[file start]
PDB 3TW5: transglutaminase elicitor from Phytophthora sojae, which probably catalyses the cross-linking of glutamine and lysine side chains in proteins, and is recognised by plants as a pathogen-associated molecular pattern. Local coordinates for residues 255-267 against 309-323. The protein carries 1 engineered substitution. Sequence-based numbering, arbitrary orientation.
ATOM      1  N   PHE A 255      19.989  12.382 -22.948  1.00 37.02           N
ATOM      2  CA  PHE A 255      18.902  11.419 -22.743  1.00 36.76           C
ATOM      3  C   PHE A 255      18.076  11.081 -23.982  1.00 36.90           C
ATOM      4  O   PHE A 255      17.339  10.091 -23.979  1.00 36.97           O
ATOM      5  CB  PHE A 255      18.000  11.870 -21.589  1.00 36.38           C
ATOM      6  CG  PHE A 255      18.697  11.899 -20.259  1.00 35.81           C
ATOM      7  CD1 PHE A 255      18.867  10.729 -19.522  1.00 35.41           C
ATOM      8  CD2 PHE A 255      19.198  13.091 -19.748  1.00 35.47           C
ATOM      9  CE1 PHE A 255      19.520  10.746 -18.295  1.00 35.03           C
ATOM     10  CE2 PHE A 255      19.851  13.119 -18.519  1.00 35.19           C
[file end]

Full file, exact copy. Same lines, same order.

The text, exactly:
PDB 3TW5: transglutaminase elicitor from Phytophthora sojae, which probably catalyses the cross-linking of glutamine and lysine side chains in proteins, and is recognised by plants as a pathogen-associated molecular pattern. Local coordinates for residues 255-267 against 309-323. The protein carries 1 engineered substitution. Sequence-based numbering, arbitrary orientation.
ATOM      1  N   PHE A 255      19.989  12.382 -22.948  1.00 37.02           N
ATOM      2  CA  PHE A 255      18.902  11.419 -22.743  1.00 36.76           C
ATOM      3  C   PHE A 255      18.076  11.081 -23.982  1.00 36.90           C
ATOM      4  O   PHE A 255      17.339  10.091 -23.979  1.00 36.97           O
ATOM      5  CB  PHE A 255      18.000  11.870 -21.589  1.00 36.38           C
ATOM      6  CG  PHE A 255      18.697  11.899 -20.259  1.00 35.81           C
ATOM      7  CD1 PHE A 255      18.867  10.729 -19.522  1.00 35.41           C
ATOM      8  CD2 PHE A 255      19.198  13.091 -19.748  1.00 35.47           C
ATOM      9  CE1 PHE A 255      19.520  10.746 -18.295  1.00 35.03           C
ATOM     10  CE2 PHE A 255      19.851  13.119 -18.519  1.00 35.19           C